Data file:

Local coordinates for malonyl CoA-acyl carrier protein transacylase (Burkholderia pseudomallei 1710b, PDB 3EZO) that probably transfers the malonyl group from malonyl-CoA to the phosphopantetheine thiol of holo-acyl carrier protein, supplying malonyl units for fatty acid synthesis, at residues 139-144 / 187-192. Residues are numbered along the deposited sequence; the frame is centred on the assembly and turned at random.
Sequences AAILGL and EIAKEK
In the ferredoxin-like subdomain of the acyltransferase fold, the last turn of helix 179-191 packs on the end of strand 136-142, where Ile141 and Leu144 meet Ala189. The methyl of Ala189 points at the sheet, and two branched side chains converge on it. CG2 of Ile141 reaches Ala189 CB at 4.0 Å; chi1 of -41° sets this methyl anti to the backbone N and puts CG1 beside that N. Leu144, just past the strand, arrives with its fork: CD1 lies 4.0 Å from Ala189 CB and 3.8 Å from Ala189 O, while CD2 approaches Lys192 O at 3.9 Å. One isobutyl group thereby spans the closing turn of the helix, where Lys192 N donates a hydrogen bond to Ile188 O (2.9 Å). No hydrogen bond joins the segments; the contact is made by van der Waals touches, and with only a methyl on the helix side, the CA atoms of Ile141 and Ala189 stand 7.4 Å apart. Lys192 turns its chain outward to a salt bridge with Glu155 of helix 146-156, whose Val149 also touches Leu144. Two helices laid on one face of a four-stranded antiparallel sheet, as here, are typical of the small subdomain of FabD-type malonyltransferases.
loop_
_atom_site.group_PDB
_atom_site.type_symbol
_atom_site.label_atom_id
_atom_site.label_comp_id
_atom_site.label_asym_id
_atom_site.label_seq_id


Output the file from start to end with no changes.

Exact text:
Local coordinates for malonyl CoA-acyl carrier protein transacylase (Burkholderia pseudomallei 1710b, PDB 3EZO) that probably transfers the malonyl group from malonyl-CoA to the phosphopantetheine thiol of holo-acyl carrier protein, supplying malonyl units for fatty acid synthesis, at residues 139-144 / 187-192. Residues are numbered along the deposited sequence; the frame is centred on the assembly and turned at random.
Sequences AAILGL and EIAKEK
In the ferredoxin-like subdomain of the acyltransferase fold, the last turn of helix 179-191 packs on the end of strand 136-142, where Ile141 and Leu144 meet Ala189. The methyl of Ala189 points at the sheet, and two branched side chains converge on it. CG2 of Ile141 reaches Ala189 CB at 4.0 Å; chi1 of -41° sets this methyl anti to the backbone N and puts CG1 beside that N. Leu144, just past the strand, arrives with its fork: CD1 lies 4.0 Å from Ala189 CB and 3.8 Å from Ala189 O, while CD2 approaches Lys192 O at 3.9 Å. One isobutyl group thereby spans the closing turn of the helix, where Lys192 N donates a hydrogen bond to Ile188 O (2.9 Å). No hydrogen bond joins the segments; the contact is made by van der Waals touches, and with only a methyl on the helix side, the CA atoms of Ile141 and Ala189 stand 7.4 Å apart. Lys192 turns its chain outward to a salt bridge with Glu155 of helix 146-156, whose Val149 also touches Leu144. Two helices laid on one face of a four-stranded antiparallel sheet, as here, are typical of the small subdomain of FabD-type malonyltransferases.
loop_
_atom_site.group_PDB
_atom_site.type_symbol
_atom_site.label_atom_id
_atom_site.label_comp_id
_atom_site.label_asym_id
_atom_site.label_seq_id